The vast changes occurring in medicine today are most prominent in ambulatory care. With the Patient Protection and Affordable Care Act passed in 2010, and growing urgency to curtail the rising costs of health care, ambulatory care has seen rapid changes to practice. The patient-centered medical home (PCMH) is one of the most widely adopted models of ambulatory health care that has been disseminated across the United States in recent years. The Centers for Medicare and Medicaid Services and the Veterans Affairs (VA), have both been implementing PCMH models at community health centers and VA medical centers around the country; private insurers and health plans are also redesigning their practices into PCMH models.
Why is PCMH being so strongly promoted as the ideal model of ambulatory care? PCMH is an approach to providing comprehensive, cost-effective primary care for patients of all ages. It aims to improve the delivery and experience of care for patients and clinicians through team-based coordinated care rather than the more ubiquitous fragmented health care norm that most patients have experienced for decades. Geriatric medicine is particularly well-suited to the PCMH approach to care because the principles of geriatrics ambulatory care (such as strong patient–provider relationships that recognize the role of family and caregivers, interprofessional team-based care, and continuous care throughout life stages and health care settings) are aligned with PCMH principles. Additionally, geriatrics-trained providers have specific skills that apply to many of the processes that comprise PCMH care.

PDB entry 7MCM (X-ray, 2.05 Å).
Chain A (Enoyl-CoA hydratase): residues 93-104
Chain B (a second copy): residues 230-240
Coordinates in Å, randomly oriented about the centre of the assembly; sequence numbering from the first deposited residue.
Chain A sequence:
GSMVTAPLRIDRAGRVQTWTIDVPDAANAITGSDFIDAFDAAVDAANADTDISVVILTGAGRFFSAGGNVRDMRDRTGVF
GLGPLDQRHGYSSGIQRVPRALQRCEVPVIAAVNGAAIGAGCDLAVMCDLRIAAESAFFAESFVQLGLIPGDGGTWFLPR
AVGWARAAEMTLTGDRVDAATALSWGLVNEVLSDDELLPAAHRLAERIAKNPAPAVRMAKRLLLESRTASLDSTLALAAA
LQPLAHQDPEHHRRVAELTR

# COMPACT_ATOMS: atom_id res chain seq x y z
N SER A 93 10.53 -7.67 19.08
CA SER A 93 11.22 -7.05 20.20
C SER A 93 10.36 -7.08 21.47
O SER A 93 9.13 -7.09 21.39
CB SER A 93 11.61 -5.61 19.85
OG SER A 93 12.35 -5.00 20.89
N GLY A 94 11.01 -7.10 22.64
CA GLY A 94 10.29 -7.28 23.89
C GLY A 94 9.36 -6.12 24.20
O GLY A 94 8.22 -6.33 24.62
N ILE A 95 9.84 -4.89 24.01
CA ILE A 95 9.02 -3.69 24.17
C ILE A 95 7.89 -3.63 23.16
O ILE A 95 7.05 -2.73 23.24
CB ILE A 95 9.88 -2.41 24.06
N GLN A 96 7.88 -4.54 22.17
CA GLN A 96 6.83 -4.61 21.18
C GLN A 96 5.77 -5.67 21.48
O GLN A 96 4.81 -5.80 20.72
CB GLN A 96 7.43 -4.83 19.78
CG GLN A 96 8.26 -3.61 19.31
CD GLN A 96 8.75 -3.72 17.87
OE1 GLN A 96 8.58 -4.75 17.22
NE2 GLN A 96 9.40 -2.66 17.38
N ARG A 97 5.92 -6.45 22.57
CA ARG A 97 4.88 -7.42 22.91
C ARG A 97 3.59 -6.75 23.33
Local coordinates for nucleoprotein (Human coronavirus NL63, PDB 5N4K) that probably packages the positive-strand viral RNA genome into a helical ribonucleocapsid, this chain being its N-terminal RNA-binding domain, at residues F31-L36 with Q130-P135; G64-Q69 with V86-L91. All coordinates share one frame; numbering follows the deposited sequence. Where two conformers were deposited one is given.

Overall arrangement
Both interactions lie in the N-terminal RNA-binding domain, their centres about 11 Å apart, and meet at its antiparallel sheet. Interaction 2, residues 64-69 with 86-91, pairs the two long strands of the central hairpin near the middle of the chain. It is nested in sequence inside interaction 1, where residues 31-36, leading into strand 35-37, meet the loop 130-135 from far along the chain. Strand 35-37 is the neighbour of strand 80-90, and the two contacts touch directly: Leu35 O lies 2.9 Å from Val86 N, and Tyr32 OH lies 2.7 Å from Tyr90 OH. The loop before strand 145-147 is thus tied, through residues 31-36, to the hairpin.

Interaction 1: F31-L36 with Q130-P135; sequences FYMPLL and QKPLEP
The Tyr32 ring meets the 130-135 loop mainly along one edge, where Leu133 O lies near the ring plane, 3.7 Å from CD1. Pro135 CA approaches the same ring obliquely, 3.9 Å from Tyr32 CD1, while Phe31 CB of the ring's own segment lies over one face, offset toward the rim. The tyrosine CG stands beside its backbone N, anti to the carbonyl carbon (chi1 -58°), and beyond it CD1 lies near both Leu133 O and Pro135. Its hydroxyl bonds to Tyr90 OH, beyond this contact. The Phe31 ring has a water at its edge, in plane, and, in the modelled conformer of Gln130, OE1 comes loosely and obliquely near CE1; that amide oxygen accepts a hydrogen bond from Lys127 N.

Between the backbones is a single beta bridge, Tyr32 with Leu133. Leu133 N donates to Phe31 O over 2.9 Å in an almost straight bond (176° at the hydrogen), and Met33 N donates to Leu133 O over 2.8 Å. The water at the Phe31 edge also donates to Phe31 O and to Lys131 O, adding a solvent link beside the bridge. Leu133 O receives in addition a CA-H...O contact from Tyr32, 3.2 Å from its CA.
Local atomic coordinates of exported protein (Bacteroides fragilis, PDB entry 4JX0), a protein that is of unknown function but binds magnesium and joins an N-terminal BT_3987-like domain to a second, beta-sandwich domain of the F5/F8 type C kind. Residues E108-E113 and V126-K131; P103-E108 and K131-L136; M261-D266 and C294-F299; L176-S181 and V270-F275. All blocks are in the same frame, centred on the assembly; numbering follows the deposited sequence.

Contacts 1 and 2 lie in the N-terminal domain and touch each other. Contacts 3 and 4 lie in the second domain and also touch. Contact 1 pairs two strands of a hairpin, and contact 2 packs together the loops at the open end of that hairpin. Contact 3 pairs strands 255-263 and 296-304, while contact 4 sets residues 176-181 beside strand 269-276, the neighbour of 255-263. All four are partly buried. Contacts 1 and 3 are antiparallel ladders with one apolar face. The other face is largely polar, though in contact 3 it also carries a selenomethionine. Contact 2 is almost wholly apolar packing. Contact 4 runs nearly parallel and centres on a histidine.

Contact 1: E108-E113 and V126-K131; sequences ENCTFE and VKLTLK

Originally described by the American Academy of Pediatrics (AAP) in 1967, PCMH was adapted to patients of all ages by the American Academy of Family Physicians (AAFP, 2004) and the American College of Physicians (ACP, 2006), prior to a joint statement of principles in 2007 by AAP, AAFP, ACP, and the American Osteopathic Association. To date, 19 additional physician organizations support the PCMH model of care. PCMH aims to organize all care around the patient through an interprofessional team led by the patient’s personal physician, with coordination and health tracking longitudinally over time to provide best outcomes. The National Committee for Quality Assurance is the organization that lays out specific standards for practices seeking to develop into and be recognized as a PCMH.
There are 7 core principles of PCMH of which the first 6 are aligned with geriatric medicine principles. The seventh principle, on appropriate payment systems to recognize the value of care provided by a PCMH, is also one that those caring for older adults are unified behind. This chapter highlights the shared goals between geriatrics ambulatory care and the first 6 PCMH principles to demonstrate ways in which both geriatric medicine values and the PCMH model of care can enhance the care of older adults.